So I'm student midwife, and I've started caseloading women. One of the women I'm seeing is nearly due. I want to get her a small gift, but I'm not sure what?
Also, do you think it would be odd? She doesn't have to let me caseload her, and I've really enjoyed getting to know her and following her through her journey so far. Just want to show my appreciation.
Somehow I'm not sure a snot sucker quite gives over a certain sentiment of thanks.
When I had my first child we were part of the family study for the first year medical students at the local university. When he was born they gave me a card and a pack of babygro's and I was really touched.
How small of a gift are you thinking? When the supermarkets do "baby events" you can pick up a johnsons toiletry box for around £12 or the mum to be/new mum pamper bag (lotions, bubble bath etc) for the same, maybe less? Just a thought xx
archers see when we've had the boundaries talk, it's been around the use of social media and contact outside of a professional context. However, it's an odd thing to caseload, I do feel the boundaries can blur a smidge. Don't get me wrong, I'm not planning on becoming BFF's.
However on my part, it feels an immense privilege to see someone through their journey to parenthood. To just say 'see ya' when her care ends feels a bit anti climatic. I suppose part of me just wants to mark it in a small way.
Woops meant to say or a book! Reading to a new baby is lovely. I adored getting books for my DC. He's still so young that he's only interested in the textures ones that he can interact with so we have a lovely range of that and other books
I'm a midwife and I caseload women, working on call for them. I personally would not do this. However if I was set on it, then no more than A card. Professional relationship and boundaries are even more important when caseloading. Best wishes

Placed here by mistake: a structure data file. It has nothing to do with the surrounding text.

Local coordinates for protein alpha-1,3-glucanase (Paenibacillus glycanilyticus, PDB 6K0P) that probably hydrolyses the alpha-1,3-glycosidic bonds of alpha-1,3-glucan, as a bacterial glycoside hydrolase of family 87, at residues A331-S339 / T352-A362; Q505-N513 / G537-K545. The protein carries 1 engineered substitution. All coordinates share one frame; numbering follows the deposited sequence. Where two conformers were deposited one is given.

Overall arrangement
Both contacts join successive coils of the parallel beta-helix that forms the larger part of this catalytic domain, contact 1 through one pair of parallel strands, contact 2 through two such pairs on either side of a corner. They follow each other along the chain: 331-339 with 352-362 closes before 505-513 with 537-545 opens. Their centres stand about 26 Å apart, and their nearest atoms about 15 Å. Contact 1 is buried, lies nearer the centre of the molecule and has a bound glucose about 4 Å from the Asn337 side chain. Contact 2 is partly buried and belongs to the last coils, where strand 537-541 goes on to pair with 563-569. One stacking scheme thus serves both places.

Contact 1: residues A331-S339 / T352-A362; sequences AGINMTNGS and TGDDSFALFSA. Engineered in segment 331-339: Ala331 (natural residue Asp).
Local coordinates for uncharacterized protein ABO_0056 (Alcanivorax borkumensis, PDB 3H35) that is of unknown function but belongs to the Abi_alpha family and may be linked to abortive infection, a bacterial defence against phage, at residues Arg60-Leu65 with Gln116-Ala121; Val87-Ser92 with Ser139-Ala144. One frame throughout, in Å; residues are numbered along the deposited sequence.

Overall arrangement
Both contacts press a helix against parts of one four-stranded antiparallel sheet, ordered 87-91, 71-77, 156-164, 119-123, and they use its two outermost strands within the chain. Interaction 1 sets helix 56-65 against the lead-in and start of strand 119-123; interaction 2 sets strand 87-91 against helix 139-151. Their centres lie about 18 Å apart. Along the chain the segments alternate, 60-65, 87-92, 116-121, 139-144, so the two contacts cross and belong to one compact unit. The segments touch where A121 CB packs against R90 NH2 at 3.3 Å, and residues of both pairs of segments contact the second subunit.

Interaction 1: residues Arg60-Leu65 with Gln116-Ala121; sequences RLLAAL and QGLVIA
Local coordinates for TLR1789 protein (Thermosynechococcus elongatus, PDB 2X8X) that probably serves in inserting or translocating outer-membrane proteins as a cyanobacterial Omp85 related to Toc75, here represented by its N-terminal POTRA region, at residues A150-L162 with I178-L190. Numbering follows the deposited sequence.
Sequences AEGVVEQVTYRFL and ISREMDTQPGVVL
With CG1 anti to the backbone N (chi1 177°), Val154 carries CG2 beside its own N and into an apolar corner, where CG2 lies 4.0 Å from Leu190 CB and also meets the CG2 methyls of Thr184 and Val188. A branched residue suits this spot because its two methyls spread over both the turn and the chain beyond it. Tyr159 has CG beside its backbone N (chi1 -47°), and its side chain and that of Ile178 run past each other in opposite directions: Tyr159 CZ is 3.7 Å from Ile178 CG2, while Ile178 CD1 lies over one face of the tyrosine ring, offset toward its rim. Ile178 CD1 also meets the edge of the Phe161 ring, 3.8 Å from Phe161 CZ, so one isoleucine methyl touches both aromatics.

Can I ask how it works the other way round please? I'm under a specialist midwifery team, and my midwife has gone above and beyond as far as I am concerned. Without her I don't think I could have coped with my pregnancy as well as I have. She has never failed to answer a text, and really takes her time. I will obviously write a card thanking her and being specific. Would a box of chocolates cut it? Or something more personal? I know she knits so could get a couple of balls of nice wool.
I wouldn't like to receive a gift from a healthcare professional in those circumstances. It is overstepping a mark.
I would be worried if I were you about the quality of your course. Before you are in clinical contact with patients, you should be crystal clear on ethical questions like this one. I'd advise you to tell your tutors that you feel unprepared for this situation and that the class should have further guidance on these issues.
A token gift in the other direction, from patient to midwife, would not pose the same concerns. However I'd avoi anything too personal - the relationship is supposed to be professional. If it starts blurring into friendship, then that could compromise your quality of care and your midwife's objectiveness.
Make sure you check with your university etc. I know we wouldn't be allowed to do this as you have to maintain that boundary, even more so when caseloading as you can become quite involved with one family. A think a thank you card thanking the family for the experience and the privilege of sharing an important moment with them would be lovely and enough.
Whilst I understand your concerns, I was already feeling a little conflicted about it all hence why I asked here for a womans perspective.
This person and her family are facilitating my learning, they don't have to do it. They've had me following them around for the last several months. In my eyes, the thought was a token gesture of thanks for how they've worked with me and helped me.
However, I have taken on board your points and will just write a nice card out. Thank you for your posts, they've been helpful.